Wednesday 21st Nov 2018 - Logistics & Supply Chain

Asda looks for greater supply chain agility

Forecasts are getting worse not better and will continue to get worse, Gavin Chappell, supply chain director of Asda, warned delegates at a retail supply chain conference today.

He was highlighting the importance of agility in retail supply chains in the face of growing complexity and the increasing number of factors that affected forecasting.

“We have to find different ways to construct supply chains to take that into account.”

And he gave examples of the unpredictability that could arise in retailing. In one example, he said that Easter soft drinks sales at one store had been twice the level of those at another store ten miles away.

Speaking at the Retail Week Supply Chain Summit in London, Chappell quoted a YouGov survey which showed that 28 per cent of supermarket customers could not get everything they needs during a visit to a store.

In a ten item basket, at 98 per cent availability, this meant that a customer had an 81.78 per cent chance of getting everything she needed.

Lack of agility could stop a retailer supplying the freshest produce or frustrate customers in accessing the newest product lines.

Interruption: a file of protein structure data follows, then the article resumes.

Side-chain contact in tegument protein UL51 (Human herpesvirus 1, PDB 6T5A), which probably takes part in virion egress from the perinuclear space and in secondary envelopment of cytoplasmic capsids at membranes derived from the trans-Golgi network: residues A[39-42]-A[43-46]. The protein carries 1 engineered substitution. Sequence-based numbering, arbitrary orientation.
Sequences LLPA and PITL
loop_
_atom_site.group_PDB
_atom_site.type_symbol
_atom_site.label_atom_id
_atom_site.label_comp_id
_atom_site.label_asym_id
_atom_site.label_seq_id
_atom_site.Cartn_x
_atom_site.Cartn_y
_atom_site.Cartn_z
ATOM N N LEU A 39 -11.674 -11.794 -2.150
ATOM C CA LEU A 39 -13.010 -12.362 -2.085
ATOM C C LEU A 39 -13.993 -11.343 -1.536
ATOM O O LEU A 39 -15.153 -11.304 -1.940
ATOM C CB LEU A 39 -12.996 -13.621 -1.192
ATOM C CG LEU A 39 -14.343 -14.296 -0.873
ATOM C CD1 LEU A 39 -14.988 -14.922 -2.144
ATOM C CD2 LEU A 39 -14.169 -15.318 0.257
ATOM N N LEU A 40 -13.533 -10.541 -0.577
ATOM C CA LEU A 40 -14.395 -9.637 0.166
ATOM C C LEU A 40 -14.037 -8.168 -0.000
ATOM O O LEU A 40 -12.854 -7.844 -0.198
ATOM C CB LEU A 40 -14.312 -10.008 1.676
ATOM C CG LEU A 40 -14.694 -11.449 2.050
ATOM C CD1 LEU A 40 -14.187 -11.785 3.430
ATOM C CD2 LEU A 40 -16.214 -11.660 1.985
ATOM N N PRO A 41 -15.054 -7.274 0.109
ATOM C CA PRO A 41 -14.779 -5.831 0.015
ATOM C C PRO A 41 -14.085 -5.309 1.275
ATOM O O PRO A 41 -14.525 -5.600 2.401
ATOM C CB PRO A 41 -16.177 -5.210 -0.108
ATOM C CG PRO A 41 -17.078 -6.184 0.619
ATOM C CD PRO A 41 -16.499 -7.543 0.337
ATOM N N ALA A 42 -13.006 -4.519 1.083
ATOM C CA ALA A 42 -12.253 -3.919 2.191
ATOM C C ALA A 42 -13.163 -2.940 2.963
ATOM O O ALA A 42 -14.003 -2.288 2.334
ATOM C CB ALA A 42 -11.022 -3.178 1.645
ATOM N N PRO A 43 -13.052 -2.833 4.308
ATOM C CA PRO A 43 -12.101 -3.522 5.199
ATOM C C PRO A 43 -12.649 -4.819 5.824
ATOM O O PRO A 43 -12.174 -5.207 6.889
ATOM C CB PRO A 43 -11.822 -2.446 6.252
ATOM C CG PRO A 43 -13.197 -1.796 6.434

Chappell quoted the statement on ‘known known’, ‘known unknowns’ and ‘unknown unknown’ made famous by former US secretary of defense Donald Rumsfeld.

He highlighted some of the areas of ‘unknown unknowns’ – true vendor production capacities; supply chain stability (labour, trucks, manufacturing plant and equipment).

‘Known unknowns’ include what is going to happen to the weather, and the actual performance of promotions.

Overall, he said: “There are more ‘unknowns’ than ‘knowns’.”

Despite the problems involved in forecasting, Chappell was clear that agility could not be used as a replacement. “We have to continue to do proper planning,” he said.

And he went on to talk about some of ways that agility could be improved including:

* Asking vendors to work on a “day one for day two” basis to reduce the time from order to delivery.

* Seven day a week inbound. Stores work seven days a week so why should distribution centres be closed at weekends.

* Manufacturing for agility. Manufacturers focused on capacity utilisation but increasingly they needed to move towards more lean and agile manufacturing runs.

* Greater flexibility in the use of transport.

What do you think of these methods?  Tell us on our Linked In group.

 

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